My interrogator was pleasant but entirely persistent.
 
“What you’re trying to say,” he urged, “is that Adventists have always been a contentious people, prone to public disagreements about theology, church governance, and a host of other issues.”
 
I smiled at how clearly he had pierced the euphemism offered in my presentation. Describing Adventism as an “essentially dialogical faith” was, in fact, my way of placing a century and a half of often public disagreements in a positive light, even while the actual record of those disagreements was sometimes anything but pleasant. The psalmist’s affirmation—“Behold, how good and how pleasant it is for brethren to dwell together in unity!”1—remains the abiding hope of the church more than a description of its often messy reality.
 
All reformations begin with disagreement, and thus it should be no surprise to discover that the spiritual DNA of Adventism includes a generous predisposition toward vigorous debate about the meaning and application of the Bible in our life together, the administrative structures needed to move forward the three angels’ messages, and even the kind of music used for congregational worship. The theological platform of this movement was constructed in a series of intense and difficult Bible conferences during the late 1840s and early 1850s: participants recorded that the “discussions” frequently extended far into the night. Through its first two decades as a journal, the Advent Review and Sabbath Herald (now the Adventist Review) recorded the sharp disagreements of its readers and its leaders about church organization, the proper ways to keep the Sabbath, and even whether Seventh-day Adventists could conscientiously participate in a war to end the curse of slavery. Review founder and first editor James White was strongly criticized for suggesting in one editorial that the obligation to end human slavery might take precedence over the command to not take human life.
 
Most histories of Adventism—and most Adventist history classes in our schools—focus on the moments of passionate debate that punctuate our record as a people: the 1888 Minneapolis conflict over righteousness by faith; the 1901 debate about reorganizing church structure; the 1919 Bible Conference that opened up the issues of biblical interpretation and the role of Ellen White as God’s prophetic messenger to this people; and the 50-year controversy launched by the 1957 publication of the volume Questions on Doctrine.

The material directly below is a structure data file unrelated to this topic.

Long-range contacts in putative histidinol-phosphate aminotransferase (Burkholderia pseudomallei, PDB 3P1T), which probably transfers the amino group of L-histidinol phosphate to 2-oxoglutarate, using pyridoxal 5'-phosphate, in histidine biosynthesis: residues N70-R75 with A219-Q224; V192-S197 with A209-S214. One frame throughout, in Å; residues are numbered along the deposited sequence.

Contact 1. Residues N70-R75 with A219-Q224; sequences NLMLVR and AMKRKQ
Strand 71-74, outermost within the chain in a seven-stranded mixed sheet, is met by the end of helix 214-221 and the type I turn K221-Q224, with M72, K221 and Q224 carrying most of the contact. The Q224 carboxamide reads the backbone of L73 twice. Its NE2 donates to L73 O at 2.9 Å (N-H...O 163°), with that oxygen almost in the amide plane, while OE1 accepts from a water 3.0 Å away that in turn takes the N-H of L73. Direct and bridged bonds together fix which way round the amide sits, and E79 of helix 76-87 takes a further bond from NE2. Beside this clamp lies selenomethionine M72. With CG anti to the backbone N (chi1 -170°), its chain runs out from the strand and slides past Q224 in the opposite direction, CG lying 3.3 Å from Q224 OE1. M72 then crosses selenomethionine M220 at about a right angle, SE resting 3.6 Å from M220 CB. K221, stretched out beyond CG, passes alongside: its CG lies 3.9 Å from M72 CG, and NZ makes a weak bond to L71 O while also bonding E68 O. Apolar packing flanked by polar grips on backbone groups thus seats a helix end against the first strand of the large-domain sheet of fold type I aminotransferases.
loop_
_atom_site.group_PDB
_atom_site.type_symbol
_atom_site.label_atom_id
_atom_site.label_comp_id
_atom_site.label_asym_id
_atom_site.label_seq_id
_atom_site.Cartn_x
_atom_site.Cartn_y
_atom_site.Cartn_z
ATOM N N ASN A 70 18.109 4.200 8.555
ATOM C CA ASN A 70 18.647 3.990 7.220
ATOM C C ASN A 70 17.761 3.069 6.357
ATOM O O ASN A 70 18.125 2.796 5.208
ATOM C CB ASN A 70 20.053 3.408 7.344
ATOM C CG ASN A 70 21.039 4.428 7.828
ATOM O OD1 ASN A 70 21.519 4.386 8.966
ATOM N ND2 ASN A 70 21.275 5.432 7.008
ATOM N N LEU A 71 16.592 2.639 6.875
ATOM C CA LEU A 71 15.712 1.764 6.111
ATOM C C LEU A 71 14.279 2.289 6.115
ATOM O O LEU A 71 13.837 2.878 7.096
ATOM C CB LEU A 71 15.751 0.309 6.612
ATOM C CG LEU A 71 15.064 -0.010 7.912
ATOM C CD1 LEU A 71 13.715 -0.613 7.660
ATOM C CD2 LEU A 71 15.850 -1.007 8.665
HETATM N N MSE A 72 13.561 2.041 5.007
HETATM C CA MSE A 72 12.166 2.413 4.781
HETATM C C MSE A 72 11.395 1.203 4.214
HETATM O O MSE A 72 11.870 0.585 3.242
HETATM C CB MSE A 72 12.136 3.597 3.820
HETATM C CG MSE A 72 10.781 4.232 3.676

Some of this is simply an exploitation of fallen human nature: people have been paying to watch combatants go at each other (or read the stories of how they did) for centuries. But parts of this history—even when it was contentious—are instructive for a people committed to God’s truth. And the lessons learned when we civilly disagree do, in fact, say something essential about dialogue at the heart of this movement.
 
In a line that has probably provided unintended comfort for too many self-styled reformers, Ellen White once wrote: “The fact that there is no controversy or agitation among God’s people, should not be regarded as conclusive evidence that they are holding fast to sound doctrine. There is reason to fear that they may not be clearly discriminating between truth and error.”2
 
But can we not plead—should we not insist—that those convinced of a new truth or a new methodology for mission be required to conduct themselves with the civility expected even of nonbelievers? The spate of bitter and public attacks—some by denominational employees—upon the decisions and collective wisdom of the church at its recent General Conference session in Atlanta has surely marked a new low, even for a “dialogical faith” that has clearly been both blessed and chastened by its history of disagreements. Among the reasonable expectations of those paid by the faithful tithe of church members or given access to communication tools is one that requires leaders to conduct themselves with Christian dignity and careful language, even when they disagree—perhaps especially when they disagree.
 
The apostle Paul’s words announce the ethic by which we must agree to live, and by which we will surely be judged: “Now may the God of patience and comfort grant you to be like-minded toward one another, according to Christ Jesus, that you may with one mind and one mouth glorify the God and Father of our Lord Jesus Christ” (Rom. 15:5, 6). 
 
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1 Psalm 133:1. Bible texts in this editorial are from the New King James Version. Copyright ” 1979, 1980, 1982 by Thomas Nelson, Inc. Used by permission. All rights reserved.
2 Ellen G. White, Counsels to Writers and Editors, p. 39.
 
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Bill Knott is editor of the Adventist Review. This article was published September 9, 2010.




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